It felt like the Crosby, and it rained and blew like the Crosby last week on the Monterey Peninsula. The script was familiar, too. Almost all the golfers—the good, the bad and the downright horrible—wound up red-faced, frustrated and a little in love with the place and the Alaskan rain-forest conditions. "All you can do is bring an extra pair of golf shoes and throw them away when you're finished," said Tom Watson with a shrug.
But the weather-shortened tournament that Fuzzy Zoeller won by five shots, at an 11-under-par 205, after the final round was washed out on Monday, was not the Bing Crosby, the tournament begun by der Bingle in 1937. That was the Clambake, an annual pro-am get-together for Bing's buddies. Over the years it turned into the hottest ticket in golf.
What took place last week at Pebble Beach, Spyglass Hill and Cypress Point—the same courses that hosted the Crosby—was the AT & T Pebble Beach National Pro-Am, an unwieldy name and the source of a lot of controversy. Kathryn Crosby, who had stood behind the tournament since her husband's death in 1977, withdrew the family name last spring after the Monterey Peninsula Golf Foundation, the nonprofit, volunteer group that runs the tournament, chose AT & T, which had promised support to the tune of $750,000, as a sponsor. Kathryn, not wanting to be part of what she called "a corporate sideshow," declared, "The telephone peddlers' convention will not be held at Bing's memorial."
For most people the tournament without the name Bing Crosby was like Rolls without Royce. Tournament officials were barred from using the name Crosby in press conferences. Sportswriters began calling it "the C-word."
The C-word has a way of frustrating golfers in an endearing sort of way. The tournament began with so much wind that Jack Nicklaus almost whiffed a putt on the 17th hole at Cypress Point. He laughed about it on Friday, a day of war stories after overnight rains had soaked the three courses and canceled play.
But by Saturday afternoon, following a fat 80, the smile was off Nicklaus's face. He left Spyglass Hill in shock. "These greens," he muttered. "I never seem to read them. Maybe I need a new putter."
"A new putter?" asked his wife, Barbara.
"I know it's not the putter, it's the puttee," said Nicklaus. "But with a new putter, maybe I'll aim wrong, get lucky and pull it into the hole."
"Oh," said Barbara.
Illogical stuff like that somehow makes sense at the Crosby, or whatever you call it. It's one of the tour's best-liked events. "Every time I play here I get sick, and yet I keep coming back," said Greg Norman between coughs.
Conditions were so wet and mushy from Friday's downpour that the courses—in particular Spyglass Hill, which even in the best of times can be a sponge farm—became almost impossible to play. Ben Crenshaw was talking to some hapless amateur about it. "He said Spyglass made him feel like he was in an Outward Bound program," Crenshaw reported.
On Saturday, tour officials decided to allow the players to lift, clean and place their balls when on the fairway for the rest of the tournament. This caused another outbreak of dissatisfaction, because it affected players in different ways. Although Zoeller was posting great numbers on the leader board, he was also one of the complainers, primarily because he had played Spyglass on hands-off Thursday. "We slopped through the crap," he said. "Now the other guys get to put the ball in their hands, and that's a two-, three-, maybe a four-shot advantage at Spyglass."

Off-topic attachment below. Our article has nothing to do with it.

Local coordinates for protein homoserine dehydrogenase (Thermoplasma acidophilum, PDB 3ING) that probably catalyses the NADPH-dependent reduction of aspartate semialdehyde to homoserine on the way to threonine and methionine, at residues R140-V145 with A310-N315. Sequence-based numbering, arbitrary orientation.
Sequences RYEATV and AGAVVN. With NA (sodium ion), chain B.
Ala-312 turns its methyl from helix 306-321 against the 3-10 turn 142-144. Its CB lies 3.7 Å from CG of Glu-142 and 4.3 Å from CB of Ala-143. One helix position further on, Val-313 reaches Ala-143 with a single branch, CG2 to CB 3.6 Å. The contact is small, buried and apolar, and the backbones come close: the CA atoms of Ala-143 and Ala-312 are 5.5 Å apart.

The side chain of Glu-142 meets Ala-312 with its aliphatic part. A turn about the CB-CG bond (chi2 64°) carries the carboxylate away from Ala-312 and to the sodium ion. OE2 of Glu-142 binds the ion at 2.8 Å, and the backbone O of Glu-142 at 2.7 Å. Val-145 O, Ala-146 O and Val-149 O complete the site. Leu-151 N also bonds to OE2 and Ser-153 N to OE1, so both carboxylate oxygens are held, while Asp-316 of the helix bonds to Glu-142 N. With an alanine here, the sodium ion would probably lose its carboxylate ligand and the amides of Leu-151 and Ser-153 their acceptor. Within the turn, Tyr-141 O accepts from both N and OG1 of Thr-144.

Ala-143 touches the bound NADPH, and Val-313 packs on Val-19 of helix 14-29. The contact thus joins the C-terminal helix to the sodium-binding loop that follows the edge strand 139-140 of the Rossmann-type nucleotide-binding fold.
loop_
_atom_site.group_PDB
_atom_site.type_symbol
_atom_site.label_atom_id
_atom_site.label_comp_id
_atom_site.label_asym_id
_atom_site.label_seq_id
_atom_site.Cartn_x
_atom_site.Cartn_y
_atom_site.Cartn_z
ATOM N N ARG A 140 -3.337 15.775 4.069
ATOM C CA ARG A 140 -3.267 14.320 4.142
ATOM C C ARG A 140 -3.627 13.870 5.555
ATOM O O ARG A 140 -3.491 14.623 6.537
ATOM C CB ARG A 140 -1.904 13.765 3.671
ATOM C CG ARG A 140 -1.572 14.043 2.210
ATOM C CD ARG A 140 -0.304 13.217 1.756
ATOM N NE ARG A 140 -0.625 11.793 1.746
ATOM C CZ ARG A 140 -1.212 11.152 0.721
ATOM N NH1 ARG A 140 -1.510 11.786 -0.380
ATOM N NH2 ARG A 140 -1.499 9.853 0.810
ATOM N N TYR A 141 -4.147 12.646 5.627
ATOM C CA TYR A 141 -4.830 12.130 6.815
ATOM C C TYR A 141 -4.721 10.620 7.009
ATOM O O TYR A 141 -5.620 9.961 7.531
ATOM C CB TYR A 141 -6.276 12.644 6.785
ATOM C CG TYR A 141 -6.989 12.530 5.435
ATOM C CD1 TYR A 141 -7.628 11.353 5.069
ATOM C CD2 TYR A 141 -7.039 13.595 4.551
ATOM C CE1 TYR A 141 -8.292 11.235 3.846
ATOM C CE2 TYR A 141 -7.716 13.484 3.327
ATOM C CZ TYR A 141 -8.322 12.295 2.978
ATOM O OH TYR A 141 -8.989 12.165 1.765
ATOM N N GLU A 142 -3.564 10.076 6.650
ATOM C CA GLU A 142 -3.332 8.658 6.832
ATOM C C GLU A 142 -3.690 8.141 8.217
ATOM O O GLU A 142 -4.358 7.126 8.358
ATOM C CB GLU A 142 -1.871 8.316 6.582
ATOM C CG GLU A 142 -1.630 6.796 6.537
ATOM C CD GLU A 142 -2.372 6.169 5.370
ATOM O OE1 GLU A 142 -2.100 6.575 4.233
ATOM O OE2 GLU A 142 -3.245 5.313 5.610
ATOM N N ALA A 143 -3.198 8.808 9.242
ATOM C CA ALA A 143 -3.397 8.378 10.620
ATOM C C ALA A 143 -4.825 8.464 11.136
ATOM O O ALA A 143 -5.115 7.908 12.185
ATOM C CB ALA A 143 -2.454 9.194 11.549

Zoeller attracted some sympathizers—"It stinks," said Craig Stadler—but he lost most of them once they saw his runaway lead.
Meanwhile, Kathryn Crosby's exit from the tournament had little impact last week, other than to force her sons, Nathaniel and Harry, who remain as co-hosts, to answer countless questions about the rift in the family.
The touring pros did not feel any sweet sorrow at the parting. It had bugged them that Kathryn had the final say on the pro-am pairings. Said one pro, "Look at what happened to Fuzzy. He wanted to bring a friend one year and Kathryn said no. He wound up playing with her hairdresser." Zoeller set the record straight. "It was a Crosby family friend who owned half of Mexico," he said. "I don't think he made less than six on a hole. Nice guy, but I think Mexico needs a new handicapping system. He was no 17."
The Crosby boys put the best face on things. The pros were insisting the tournament was the same—"It's still the Crosby to me," said Lee Trevino—and Nathaniel maintained, "I think my dad is here this week."
In four years, the tournament's purse has grown from $330,000 to $660,000.
"We were forced to seek a corporate sponsor to stay competitive," said Harry Crosby. Most PGA Tour events have corporate names in their titles. Arnold Palmer's tournament, for instance, is the Hertz Bay Hill Classic. This year the Bob Hope Classic added Chrysler to its name. When asked why, Hope said, "Two million five," referring to Chrysler's financial contribution.
Summing up, if the C-word was a fight, it was getting one-sided. While Kathryn Crosby boycotted the tournament, hardly anyone else did. Even a longtime family friend, entertainer Phil Harris, was on hand. In fact, George C. Scott, Clint Eastwood—who also announced his candidacy for mayor of Carmel, Calif., last week—and James Garner, three high-powered celebrities who have occasionally skipped past Crosbys, all showed this time. Garner limped around. He has had six knee operations and needs another. "I've had mononucleosis for nine months, so I'm not in very good shape," Garner said. "But I wanted to be here."
Bing Crosby probably would have said the same thing. After all, Bing shared marquees with a lot of people. Everyone is keeping the door open. Said Nathaniel Crosby, "I'm hopeful my father's name can be restored."